It's a no-brainer; the financial industry has changed a lot over the last decades. There are multiple causes. Among the structural factors, one can mention the rise of technology, the decimalization and electronification of exchanges, the introduction of ECNs for equity, the increases in volume and speed of those exchanges. There were also significant regulatory changes (MiFID, Basel, Dodd-Frank...). Derivatives trading has changed a lot too. But what happened to the VIX on February 5th, could be a wake-up call to the industry and generate another wave of deep changes.
In the securities brokerage industry, "selling-away" refers to the prohibited practice of an Associated Person effecting or soliciting the sale of securities or investment products not held or approved with whom the broker is affiliated without prior written consent. FINRA regulators have seen a steady flow of selling-away cases over the years involving registered representatives who are being targeted by issuers, promoters and marketing agents to sell their nontraditional investment products to their retail customers. In many instances, promoters of these products are marketing them as non-securities products that do not have to be sold through a broker-dealer by a registered person. In a significant number of cases, associated persons have sold these investments to their customers away from the broker-dealer and without firm approval as required by FINRA Rule 3270. Selling-away often occurs in an independent branch or a satellite office, where Associated Persons are removed from the day-to-day oversight and supervision of their brokerage firm's compliance department.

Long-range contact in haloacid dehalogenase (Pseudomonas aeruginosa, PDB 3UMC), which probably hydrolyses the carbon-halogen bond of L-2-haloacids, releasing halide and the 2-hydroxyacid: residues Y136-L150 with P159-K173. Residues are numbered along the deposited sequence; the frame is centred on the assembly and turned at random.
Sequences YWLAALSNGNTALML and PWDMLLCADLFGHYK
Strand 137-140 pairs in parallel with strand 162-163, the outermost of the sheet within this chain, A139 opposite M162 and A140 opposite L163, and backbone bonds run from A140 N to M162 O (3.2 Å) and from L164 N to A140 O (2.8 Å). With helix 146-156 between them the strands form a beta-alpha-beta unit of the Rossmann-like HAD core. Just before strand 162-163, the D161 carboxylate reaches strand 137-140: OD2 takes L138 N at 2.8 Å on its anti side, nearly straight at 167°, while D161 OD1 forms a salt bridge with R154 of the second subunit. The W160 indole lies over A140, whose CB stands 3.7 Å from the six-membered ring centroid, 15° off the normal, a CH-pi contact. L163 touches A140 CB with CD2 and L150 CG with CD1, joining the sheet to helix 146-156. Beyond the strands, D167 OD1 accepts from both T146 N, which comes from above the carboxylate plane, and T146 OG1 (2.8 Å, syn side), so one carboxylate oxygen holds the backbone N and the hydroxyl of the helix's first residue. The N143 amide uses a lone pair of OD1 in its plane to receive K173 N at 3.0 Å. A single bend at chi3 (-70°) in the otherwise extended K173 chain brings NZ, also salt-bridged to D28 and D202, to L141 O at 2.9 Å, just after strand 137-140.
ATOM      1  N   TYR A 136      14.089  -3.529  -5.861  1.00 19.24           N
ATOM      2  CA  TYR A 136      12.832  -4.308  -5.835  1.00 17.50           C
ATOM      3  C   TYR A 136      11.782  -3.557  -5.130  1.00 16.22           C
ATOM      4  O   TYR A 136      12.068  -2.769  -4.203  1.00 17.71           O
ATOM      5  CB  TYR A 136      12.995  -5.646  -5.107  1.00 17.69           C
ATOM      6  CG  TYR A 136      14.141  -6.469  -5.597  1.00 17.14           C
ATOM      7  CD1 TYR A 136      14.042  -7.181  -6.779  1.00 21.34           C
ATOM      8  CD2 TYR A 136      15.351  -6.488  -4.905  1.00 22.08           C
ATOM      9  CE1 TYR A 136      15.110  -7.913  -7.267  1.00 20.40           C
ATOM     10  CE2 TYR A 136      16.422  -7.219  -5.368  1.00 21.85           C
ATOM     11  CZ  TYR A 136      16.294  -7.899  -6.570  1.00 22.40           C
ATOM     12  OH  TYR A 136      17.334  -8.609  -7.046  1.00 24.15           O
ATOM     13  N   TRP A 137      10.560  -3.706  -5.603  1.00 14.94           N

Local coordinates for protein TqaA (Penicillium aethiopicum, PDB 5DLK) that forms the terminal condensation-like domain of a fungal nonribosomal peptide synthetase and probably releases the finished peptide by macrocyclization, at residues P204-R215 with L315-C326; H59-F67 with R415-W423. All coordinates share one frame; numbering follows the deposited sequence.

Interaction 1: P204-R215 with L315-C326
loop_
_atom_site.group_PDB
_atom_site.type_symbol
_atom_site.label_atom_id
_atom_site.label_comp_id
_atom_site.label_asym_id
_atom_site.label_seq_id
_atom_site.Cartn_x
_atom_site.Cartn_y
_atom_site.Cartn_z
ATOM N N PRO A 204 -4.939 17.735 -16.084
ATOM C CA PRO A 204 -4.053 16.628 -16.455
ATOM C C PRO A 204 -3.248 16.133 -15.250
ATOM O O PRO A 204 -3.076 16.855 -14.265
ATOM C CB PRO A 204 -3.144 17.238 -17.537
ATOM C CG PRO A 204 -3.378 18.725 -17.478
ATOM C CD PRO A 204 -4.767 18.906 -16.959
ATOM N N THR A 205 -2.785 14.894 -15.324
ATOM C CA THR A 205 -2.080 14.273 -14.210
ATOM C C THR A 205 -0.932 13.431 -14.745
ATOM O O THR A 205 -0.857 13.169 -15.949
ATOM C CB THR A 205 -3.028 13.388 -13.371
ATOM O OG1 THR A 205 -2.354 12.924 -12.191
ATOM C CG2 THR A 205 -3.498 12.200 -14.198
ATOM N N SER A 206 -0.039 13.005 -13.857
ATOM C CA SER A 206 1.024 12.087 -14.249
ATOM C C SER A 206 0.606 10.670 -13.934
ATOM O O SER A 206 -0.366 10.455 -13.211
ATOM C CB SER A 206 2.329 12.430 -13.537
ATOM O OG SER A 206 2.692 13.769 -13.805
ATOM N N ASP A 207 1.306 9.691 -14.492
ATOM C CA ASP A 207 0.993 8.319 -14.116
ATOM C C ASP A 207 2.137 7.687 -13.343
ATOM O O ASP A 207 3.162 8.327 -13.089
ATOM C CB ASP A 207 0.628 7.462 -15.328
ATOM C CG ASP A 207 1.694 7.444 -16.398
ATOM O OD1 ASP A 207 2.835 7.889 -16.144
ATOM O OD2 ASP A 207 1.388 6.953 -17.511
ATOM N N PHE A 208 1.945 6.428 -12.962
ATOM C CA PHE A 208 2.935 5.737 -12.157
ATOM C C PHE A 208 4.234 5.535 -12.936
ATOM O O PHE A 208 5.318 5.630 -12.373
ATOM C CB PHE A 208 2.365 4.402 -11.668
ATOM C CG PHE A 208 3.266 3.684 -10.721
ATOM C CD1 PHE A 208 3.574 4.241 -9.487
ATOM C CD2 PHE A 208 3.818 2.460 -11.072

The Prudent Investor Act introduced new standards for investment performance. It de-emphasizes the importance of accounting income and instead measures a trustee's performance in terms of total return (income plus growth) to the trust portfolio.
I had a call last week on Friday, from the search firm, seeking to potentially fill a recent query for an Expert Witness. Reporting that I’m available for a phone interview was the next step. With that in mind, I could expect a call from a law firm partner, who would be asking